Memo To: President Bush
From: Jude Wanniski
Re: Steve's Perfect for the Job
First let me congratulate you, Mr. President, on your choice of Bob Zoellick to be Deputy Secretary of State, helping Condoleezza Rice fix up the world through diplomatic initiatives. He was an inspired choice, a fellow who practically everyone figured you would name to be president of the World Bank. But he's much better placed at State given the challenges presented – especially in the Middle East. But that gives you the World Bank post to fill, with James Wolfensohn having decided to return to private banking life when his term is up in April.
Yes, I know there are rumors that you have offered the job to former President Bill Clinton, and if so and he accepts, that would be all well and good. At least he is not a banker, although I am afraid he has such a big heart that he would be a soft touch in spending the bank's money, and not really do much to help the poor countries of world dig themselves out of the debt hole they are already in.
The really perfect American for the job would be Steve Forbes. The big problem in the Developing world, much of which has been going backward rather than developing, is the fact that they have borrowed megabucks over the years from the World Bank and the International Monetary Fund for projects that were supposed to help their economies grow. Instead, the projects fail and the countries are left with the debt, always compounding even at friendly low interest rates. When you put a banker in charge of the Bank or the IMF, no matter how hard they try to think supply-side economics to engender growth, they wind up thinking about how to get more new loans outstanding while they are trying to get more old loans paid back.
There are any number of supply-siders who know the dopey policies of the Bank and IMF have to end, with help to get their tax rates down and currencies stable, but Forbes is the only one I can think of who has the stature as well as the wisdom to make a great success of the job. You know there are plenty of conservatives who would like nothing better than to blow up the Bank and the IMF as being hopeless failures, but it makes more sense to keep the institutions and change their policies. Having run for President twice and spend a fortune of his own much greater fortune in that losing cause, he has become known to the world's leaders and is already well known to the world banking class. They might be miffed at not getting one of their own into the job, but they could not carp about Steve.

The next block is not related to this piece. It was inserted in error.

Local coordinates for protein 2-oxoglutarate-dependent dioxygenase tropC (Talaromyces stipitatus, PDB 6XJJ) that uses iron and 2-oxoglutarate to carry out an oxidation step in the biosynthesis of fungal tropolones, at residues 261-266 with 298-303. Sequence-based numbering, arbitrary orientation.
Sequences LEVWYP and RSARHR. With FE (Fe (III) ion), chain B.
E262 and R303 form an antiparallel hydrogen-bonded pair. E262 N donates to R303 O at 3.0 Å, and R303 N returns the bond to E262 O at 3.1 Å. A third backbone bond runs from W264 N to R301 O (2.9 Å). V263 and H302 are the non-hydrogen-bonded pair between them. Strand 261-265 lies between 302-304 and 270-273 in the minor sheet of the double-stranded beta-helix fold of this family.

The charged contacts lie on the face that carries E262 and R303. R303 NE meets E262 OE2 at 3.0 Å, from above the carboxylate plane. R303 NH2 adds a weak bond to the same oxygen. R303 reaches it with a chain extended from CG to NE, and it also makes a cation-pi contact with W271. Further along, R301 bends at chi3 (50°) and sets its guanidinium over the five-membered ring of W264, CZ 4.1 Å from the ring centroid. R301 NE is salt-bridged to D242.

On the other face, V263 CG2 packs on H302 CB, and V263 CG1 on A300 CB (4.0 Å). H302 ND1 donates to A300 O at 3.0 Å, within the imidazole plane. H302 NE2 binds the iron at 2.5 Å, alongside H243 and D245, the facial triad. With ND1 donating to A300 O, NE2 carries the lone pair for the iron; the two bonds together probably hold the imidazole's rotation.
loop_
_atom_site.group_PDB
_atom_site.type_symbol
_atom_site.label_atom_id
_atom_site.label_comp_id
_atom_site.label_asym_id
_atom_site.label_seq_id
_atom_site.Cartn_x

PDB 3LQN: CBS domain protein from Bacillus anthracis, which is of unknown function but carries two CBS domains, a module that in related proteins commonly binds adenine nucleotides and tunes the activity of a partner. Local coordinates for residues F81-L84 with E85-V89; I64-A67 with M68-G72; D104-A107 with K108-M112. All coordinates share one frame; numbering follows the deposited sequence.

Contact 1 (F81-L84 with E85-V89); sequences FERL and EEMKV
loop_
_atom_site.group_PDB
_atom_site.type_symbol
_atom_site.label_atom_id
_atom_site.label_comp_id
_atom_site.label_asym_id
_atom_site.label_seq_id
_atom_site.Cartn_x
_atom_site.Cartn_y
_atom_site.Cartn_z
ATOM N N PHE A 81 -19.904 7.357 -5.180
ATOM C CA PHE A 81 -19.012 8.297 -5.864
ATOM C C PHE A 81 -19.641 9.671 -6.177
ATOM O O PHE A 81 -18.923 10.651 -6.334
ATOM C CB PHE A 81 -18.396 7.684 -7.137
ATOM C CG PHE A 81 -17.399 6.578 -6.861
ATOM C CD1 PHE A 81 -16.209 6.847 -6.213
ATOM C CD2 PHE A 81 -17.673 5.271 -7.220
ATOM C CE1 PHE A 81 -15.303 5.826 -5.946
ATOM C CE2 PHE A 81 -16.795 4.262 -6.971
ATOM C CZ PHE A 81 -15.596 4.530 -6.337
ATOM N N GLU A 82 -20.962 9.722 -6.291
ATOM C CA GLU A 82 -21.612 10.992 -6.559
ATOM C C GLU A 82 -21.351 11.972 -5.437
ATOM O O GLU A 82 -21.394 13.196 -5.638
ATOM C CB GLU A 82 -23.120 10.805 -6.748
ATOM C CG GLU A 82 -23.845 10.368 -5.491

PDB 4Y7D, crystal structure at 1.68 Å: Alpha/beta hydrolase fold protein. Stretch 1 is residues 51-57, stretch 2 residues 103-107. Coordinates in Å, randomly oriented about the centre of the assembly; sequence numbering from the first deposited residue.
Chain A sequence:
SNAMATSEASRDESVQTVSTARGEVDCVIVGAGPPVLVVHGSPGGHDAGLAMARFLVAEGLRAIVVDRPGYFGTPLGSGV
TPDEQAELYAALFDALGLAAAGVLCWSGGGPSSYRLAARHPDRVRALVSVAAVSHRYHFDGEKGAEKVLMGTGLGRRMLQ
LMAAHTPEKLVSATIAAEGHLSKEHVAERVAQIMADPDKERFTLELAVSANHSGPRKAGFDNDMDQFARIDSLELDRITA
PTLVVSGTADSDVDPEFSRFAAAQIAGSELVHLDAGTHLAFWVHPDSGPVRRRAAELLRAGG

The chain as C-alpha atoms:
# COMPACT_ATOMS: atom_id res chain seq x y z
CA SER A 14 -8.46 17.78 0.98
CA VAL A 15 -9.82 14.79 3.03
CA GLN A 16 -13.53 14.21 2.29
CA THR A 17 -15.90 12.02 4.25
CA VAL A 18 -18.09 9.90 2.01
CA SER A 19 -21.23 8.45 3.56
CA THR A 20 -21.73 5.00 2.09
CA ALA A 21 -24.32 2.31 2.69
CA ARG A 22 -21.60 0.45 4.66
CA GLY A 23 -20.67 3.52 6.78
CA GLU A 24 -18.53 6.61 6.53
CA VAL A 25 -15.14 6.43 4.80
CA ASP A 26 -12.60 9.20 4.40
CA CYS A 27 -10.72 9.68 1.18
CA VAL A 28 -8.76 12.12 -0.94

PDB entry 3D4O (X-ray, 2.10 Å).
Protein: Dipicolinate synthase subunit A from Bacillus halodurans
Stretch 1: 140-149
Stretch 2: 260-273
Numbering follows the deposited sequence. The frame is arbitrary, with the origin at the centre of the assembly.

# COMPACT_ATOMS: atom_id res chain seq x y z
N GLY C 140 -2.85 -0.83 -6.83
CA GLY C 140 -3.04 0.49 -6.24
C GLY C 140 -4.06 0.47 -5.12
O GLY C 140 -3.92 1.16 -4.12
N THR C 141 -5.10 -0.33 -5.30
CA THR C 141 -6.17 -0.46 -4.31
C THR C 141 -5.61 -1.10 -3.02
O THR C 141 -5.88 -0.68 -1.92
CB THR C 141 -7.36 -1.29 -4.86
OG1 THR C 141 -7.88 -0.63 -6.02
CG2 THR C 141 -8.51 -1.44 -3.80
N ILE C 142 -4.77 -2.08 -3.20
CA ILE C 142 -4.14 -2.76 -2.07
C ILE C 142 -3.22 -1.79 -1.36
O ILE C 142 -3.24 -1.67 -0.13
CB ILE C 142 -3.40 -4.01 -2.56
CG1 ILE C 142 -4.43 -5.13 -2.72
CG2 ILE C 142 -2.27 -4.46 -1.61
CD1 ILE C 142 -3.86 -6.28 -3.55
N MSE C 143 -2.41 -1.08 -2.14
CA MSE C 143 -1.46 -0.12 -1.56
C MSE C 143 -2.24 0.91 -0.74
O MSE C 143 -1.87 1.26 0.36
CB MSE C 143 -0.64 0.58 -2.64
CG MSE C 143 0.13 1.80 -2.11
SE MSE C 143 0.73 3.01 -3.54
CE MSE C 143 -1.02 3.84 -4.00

You also don't have to worry about giving Steve a post that he could use from which to make another run at the GOP nomination in 2008, if you have another preferred choice. Having been beaten badly in both 1996 and 2000, I'm sure Steve understands that he was never cut out to be a world class politician, a job that takes skills he never developed as you did. But he does have all the requisite international political skills, which he developed when he ran Radio Free Europe back during the Cold War. He's also been a great supporter of yours, on all counts, including the war in Iraq (where some of us did part company with you).
If you happened to be watching the McLaughlin Group last week, you may have caught the part where McLaughlin asks his panel to name "the most under-reported story of the year." When he got to Larry O'Donnell, one of the regular liberals, O'Donnell reminded the Group that a year ago he said that the oppressive taxation in black Africa was the most under-reported, and that for the second year in a row it is still the most under-reported. O'Donnell mentioned, as he did last year, that I'm the only guy in the world who has been reporting this diabolical situation. And I've been writing about this for more than 25 years, but until the President of the United States takes an interest in it, nothing will be done. Most recently I have been trying to get reporters who are writing about the carnage in the Sudan to at least take note that after decades of IMF/World Bank currency devaluations and tax increases, the top income-tax rate in that miserable country is 45%, which the individual worker encounters at $38 a year. A YEAR!! You can understand, if you think about it a minute, why the Sudan government gets almost no revenue from the income tax. Ordinary Sudanese citizens can't do business when capital and labor at taxed so high up the Laffer Curve. The economy stops and people kill each other in civil war to get the calories they need to survive.
Here's part of a memo I wrote to Charlie Rangel on the topic back on October 7, 2003, when I thought he might rouse himself to do something. He hasn't done a lick, but maybe if Steve Forbes were at the World Bank, Charlie would see some possibility that his efforts would bear fruit and not be cancelled by the bankers: